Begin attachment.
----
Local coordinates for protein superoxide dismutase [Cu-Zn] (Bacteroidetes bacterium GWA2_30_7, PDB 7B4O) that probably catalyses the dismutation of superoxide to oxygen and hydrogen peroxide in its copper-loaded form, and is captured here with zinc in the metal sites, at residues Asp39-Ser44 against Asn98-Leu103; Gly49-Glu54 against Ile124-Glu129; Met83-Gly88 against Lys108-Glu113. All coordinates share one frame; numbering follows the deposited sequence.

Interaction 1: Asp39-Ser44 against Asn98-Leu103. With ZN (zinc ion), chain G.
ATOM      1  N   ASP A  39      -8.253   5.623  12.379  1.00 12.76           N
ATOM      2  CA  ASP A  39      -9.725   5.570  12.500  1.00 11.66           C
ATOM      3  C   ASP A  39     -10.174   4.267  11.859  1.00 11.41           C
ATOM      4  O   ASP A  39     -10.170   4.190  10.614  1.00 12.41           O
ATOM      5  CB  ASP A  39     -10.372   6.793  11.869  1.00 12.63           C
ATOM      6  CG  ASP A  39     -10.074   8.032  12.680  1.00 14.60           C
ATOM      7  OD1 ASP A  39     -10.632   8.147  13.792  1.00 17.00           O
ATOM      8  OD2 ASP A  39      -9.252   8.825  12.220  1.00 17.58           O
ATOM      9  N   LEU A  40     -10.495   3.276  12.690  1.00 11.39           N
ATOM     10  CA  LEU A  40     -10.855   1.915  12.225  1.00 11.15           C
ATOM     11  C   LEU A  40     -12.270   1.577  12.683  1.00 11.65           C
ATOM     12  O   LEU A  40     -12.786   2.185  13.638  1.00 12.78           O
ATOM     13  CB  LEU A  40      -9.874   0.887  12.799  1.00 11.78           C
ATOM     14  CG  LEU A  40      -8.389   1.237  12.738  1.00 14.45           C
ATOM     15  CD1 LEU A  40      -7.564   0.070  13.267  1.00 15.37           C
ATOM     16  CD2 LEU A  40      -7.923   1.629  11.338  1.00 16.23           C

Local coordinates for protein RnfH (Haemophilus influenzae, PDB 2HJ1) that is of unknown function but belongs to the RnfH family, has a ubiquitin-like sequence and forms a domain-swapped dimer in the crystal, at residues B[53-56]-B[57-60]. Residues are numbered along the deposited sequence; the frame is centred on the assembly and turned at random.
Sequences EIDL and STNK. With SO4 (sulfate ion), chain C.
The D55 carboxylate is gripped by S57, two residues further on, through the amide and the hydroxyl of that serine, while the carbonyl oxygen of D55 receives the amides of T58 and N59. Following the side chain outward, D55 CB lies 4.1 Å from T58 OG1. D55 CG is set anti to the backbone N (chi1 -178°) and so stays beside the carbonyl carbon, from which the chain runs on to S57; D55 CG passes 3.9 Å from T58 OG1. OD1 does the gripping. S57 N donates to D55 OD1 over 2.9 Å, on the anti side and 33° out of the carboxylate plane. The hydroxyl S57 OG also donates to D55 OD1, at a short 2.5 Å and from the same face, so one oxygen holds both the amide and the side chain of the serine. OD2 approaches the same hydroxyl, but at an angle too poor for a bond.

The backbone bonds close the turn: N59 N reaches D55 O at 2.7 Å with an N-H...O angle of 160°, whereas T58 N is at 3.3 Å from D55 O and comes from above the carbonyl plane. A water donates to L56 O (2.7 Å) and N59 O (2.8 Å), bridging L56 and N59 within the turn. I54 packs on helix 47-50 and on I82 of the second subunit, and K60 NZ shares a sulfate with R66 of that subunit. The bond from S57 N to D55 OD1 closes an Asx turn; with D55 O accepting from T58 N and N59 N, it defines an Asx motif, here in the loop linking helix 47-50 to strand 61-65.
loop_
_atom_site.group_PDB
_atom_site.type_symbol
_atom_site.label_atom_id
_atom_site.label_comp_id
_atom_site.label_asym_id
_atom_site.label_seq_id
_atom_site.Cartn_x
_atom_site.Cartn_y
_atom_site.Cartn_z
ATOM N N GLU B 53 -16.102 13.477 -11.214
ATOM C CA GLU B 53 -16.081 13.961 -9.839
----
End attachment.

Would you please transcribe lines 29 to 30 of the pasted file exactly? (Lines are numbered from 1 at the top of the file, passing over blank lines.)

_atom_site.label_seq_id
_atom_site.Cartn_x